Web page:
flagging out

Steve Todd is National Secretary in charge of shipping and offshore at the Rail, Maritime & Transport Workers’ Union (RMT). A former merchant seaman, he has been involved in the industry since 1972, sailing as a seafarer in general cargo, tankers, passenger, and supply and diving vessels. Previously, Todd spent 20 years as a full-time officer within the former National Union of Seamen (NUS).

JT: Please define ‘flagging out’ and ‘social dumping’ in the context of the maritime industry.

ST: Flagging out is when shipping companies register vessels in another country where they are not beneficially owned or operated. They do this in order to avoid certain regulations laid down by the flag state to which they belong. For example, if I’m a ship owner and I don’t want to comply with every aspect of UK legislation, I can register my vessels in, say, Bermuda, Panama or Liberia.

Flagging out also allows ship owners to employ labour from poorer countries, where wage expectations are considerably lower than in the UK and this is where the social dumping aspect comes in. They are allowed to get away with not paying seafarers the national minimum wage – you can employ a seafarer at $2.50 an hour whereas in the UK you’d probably be paying them £10-£15 an hour – and without applying standards.

“Flagging out also allows ship owners to employ labour from poorer countries, where wage expectations are considerably lower than in the UK.”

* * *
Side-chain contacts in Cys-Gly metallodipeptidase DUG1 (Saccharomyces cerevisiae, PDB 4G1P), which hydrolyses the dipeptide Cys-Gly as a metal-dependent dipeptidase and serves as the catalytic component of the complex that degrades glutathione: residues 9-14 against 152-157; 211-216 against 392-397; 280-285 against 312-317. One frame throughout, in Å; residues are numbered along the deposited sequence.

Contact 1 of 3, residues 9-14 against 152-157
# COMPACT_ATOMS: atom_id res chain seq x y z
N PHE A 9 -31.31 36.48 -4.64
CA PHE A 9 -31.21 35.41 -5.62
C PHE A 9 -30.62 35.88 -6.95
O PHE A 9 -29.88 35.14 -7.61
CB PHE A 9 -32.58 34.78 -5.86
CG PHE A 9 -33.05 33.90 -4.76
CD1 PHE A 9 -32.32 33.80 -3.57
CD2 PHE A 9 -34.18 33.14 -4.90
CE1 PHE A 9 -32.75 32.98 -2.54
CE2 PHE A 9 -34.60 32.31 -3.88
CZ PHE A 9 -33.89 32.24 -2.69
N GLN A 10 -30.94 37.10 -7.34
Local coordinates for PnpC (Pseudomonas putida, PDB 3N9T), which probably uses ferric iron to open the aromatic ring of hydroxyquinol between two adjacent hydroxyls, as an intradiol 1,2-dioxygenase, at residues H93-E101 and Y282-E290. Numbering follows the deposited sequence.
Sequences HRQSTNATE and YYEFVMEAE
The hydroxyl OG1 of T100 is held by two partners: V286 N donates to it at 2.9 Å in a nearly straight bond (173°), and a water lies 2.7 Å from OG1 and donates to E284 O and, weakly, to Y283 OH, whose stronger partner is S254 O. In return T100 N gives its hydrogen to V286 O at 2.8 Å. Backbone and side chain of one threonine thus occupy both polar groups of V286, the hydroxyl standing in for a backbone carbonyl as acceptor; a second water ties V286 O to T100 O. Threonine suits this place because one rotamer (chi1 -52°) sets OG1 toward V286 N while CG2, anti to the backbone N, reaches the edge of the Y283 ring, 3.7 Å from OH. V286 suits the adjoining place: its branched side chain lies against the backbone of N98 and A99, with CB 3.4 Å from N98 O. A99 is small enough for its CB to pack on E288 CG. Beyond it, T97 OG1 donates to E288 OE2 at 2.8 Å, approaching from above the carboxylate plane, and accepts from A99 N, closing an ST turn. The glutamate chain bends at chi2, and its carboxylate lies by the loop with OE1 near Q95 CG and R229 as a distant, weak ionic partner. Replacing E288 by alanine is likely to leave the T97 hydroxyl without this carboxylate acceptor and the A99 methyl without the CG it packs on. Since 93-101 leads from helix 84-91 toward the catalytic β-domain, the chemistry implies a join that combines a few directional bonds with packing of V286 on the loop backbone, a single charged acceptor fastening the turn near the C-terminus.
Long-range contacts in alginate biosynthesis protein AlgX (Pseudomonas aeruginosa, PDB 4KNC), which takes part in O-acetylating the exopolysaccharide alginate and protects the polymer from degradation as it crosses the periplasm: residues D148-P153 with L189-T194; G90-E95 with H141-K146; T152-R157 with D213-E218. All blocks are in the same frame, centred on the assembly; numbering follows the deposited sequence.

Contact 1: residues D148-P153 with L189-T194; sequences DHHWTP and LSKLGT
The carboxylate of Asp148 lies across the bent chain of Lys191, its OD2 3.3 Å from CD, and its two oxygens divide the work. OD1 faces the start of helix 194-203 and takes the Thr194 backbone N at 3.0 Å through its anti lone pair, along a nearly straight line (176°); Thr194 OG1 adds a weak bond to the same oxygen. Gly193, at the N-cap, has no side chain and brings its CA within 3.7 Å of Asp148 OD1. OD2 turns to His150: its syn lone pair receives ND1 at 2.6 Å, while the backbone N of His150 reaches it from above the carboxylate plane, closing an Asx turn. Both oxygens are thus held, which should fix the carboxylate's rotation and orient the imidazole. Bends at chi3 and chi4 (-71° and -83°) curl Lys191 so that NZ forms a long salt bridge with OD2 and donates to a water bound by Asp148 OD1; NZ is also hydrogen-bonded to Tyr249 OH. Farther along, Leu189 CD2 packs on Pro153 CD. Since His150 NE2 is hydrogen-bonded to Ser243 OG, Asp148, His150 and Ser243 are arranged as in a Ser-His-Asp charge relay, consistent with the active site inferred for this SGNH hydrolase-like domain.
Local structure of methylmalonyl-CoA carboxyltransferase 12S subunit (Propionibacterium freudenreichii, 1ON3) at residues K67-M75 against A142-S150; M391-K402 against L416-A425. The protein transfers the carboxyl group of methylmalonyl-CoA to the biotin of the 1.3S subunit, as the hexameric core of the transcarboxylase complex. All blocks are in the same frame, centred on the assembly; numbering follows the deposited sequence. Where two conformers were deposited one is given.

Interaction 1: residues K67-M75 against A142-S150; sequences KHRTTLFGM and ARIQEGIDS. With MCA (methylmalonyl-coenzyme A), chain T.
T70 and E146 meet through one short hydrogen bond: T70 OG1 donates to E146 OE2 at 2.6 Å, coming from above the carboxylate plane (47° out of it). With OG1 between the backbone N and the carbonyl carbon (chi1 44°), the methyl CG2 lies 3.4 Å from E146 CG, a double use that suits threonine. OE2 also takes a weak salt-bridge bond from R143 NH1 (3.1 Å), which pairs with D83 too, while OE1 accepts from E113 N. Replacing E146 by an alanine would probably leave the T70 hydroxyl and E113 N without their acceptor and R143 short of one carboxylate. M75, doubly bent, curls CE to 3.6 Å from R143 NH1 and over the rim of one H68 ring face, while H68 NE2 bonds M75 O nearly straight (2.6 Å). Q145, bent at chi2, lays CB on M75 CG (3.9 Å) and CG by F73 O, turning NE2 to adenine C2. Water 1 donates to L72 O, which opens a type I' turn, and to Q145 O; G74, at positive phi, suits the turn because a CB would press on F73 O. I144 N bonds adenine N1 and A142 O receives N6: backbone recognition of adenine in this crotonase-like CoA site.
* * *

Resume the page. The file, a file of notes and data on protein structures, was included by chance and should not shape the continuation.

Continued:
Some flag states are not as stringent as, say, the UK ones in how they apply regulations and carry out ship inspections. Manning levels and safety regimes, for example, are determined differently.

JT: Why are increasing numbers of European shipping companies choosing to flag out their fleets?

ST: Largely because they can flag out vessels and still qualify for concessions under tonnage tax schemes operated by European governments like those in the UK and Germany. The general lack of links to jobs or training for domestic officers and ratings in these schemes also increases their appeal, as these state aid programmes increase tonnage registered in Europe but do not disturb the exploitative crewing practices employed by companies that cut labour costs and maximise the effectiveness of tonnage tax concessions.

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It is a fact that European seafarers are paid more than their colleagues in, say, the Philippines, but that is relative to living costs and it is a source of immense frustration to seafarer unions across Europe that the industry is permitted to effectively shop around the world for the cheapest crew, particularly among ratings but increasingly among officers.